Washington D.C., Sept. 25, 2020 —
The Securities and Exchange Commission today announced two separate whistleblower awards for total payments of over $2.5 million.
In the first order, a whistleblower was awarded over $1.8 million for taking both personal and professional risks in reporting information through the internal compliance system at a company. The tip revealed overseas conduct that would otherwise have been hard to detect. The whistleblower’s internal report resulted in an internal investigation at the company and a subsequent report of the findings to the SEC. The whistleblower also provided the information to the SEC.
In the second order, a whistleblower was awarded $750,000 for reporting securities violations occurring abroad to the SEC, which caused the SEC staff to open an investigation that resulted in a successful enforcement action. The whistleblower also reported the concerns internally.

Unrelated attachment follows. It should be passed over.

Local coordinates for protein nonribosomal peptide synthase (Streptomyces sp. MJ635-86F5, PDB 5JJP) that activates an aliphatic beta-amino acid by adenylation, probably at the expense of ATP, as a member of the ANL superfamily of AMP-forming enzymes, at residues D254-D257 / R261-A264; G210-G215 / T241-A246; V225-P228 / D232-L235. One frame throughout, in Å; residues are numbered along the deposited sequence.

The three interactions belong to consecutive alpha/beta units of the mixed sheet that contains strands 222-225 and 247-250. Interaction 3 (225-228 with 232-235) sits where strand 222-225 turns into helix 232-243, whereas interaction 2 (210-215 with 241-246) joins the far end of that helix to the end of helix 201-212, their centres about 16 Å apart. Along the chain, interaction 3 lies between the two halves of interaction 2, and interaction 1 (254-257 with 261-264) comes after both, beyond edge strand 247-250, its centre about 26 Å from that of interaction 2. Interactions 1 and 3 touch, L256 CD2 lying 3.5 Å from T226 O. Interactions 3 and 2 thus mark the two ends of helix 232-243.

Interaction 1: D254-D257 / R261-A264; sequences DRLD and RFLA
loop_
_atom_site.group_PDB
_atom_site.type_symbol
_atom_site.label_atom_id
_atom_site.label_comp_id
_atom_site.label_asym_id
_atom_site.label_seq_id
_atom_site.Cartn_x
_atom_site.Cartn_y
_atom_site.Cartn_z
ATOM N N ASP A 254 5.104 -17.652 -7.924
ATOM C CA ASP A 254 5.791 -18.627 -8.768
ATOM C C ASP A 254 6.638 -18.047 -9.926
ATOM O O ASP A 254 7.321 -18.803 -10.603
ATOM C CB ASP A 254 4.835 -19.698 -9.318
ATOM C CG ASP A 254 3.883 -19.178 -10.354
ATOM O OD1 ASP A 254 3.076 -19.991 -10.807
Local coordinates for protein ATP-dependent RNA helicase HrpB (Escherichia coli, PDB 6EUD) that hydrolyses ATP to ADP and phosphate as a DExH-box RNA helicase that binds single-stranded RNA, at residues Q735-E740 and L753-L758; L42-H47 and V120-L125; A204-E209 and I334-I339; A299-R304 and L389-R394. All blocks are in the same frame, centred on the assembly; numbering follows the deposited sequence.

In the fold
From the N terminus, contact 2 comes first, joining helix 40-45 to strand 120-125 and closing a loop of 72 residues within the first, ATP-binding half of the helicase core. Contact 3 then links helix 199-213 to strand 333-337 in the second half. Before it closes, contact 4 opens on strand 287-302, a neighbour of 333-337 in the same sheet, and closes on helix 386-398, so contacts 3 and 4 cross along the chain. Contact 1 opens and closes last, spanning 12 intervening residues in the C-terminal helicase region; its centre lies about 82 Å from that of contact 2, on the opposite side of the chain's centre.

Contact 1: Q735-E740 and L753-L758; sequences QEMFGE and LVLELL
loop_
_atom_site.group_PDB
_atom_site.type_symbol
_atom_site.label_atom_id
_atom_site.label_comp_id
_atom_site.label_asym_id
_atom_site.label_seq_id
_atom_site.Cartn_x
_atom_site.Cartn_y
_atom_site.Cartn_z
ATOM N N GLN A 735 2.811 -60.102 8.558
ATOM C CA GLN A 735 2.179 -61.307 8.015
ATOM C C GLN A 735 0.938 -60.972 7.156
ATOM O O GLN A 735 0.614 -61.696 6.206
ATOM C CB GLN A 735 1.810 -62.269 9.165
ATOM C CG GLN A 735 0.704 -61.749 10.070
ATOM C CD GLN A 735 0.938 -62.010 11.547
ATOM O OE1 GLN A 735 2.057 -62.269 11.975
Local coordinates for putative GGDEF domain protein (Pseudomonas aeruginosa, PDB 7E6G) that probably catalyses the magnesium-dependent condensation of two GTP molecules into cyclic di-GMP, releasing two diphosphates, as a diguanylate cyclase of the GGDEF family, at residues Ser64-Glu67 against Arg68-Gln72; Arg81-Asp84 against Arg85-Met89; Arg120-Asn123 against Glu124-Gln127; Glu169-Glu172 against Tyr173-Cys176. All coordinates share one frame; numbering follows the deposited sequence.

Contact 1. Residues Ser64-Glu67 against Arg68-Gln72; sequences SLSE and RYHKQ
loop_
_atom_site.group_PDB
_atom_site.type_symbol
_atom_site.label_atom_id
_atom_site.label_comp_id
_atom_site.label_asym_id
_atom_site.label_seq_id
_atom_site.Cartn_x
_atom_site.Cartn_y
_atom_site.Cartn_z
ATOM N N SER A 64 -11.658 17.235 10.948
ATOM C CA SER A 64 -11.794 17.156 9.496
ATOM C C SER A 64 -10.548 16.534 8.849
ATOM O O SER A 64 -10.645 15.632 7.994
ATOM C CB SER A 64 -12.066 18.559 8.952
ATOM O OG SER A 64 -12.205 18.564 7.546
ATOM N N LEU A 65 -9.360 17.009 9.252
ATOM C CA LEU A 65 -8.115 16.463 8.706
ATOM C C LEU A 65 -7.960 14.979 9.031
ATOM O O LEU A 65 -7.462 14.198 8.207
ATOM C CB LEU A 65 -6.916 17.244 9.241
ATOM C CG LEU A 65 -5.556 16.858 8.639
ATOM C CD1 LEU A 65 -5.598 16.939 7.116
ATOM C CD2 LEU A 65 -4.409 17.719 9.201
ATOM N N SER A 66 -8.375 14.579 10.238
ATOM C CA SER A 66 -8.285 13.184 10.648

“Misconduct occurring overseas can have a major impact on U.S. markets while at the same time remaining hard to detect. Today’s awards demonstrate the unique ability of whistleblowers to help the SEC uncover and pursue these cases,” said Jane Norberg, Chief of the SEC’s Office of the Whistleblower. “The awards further confirm the strength and vitality of the SEC’s whistleblower program as the agency has made an unprecedented eight whistleblower awards in the last month alone.”
The SEC has awarded approximately $525 million to 99 individuals since issuing its first award in 2012. All payments are made out of an investor protection fund established by Congress that is financed entirely through monetary sanctions paid to the SEC by securities law violators. No money has been taken or withheld from harmed investors to pay whistleblower awards. Whistleblowers may be eligible for an award when they voluntarily provide the SEC with original, timely, and credible information that leads to a successful enforcement action. Whistleblower awards can range from 10 percent to 30 percent of the money collected when the monetary sanctions exceed $1 million.
As set forth in the Dodd-Frank Act, the SEC protects the confidentiality of whistleblowers and does not disclose information that could reveal a whistleblower’s identity.
For more information about the whistleblower program and how to report a tip, visit www.sec.gov/whistleblower.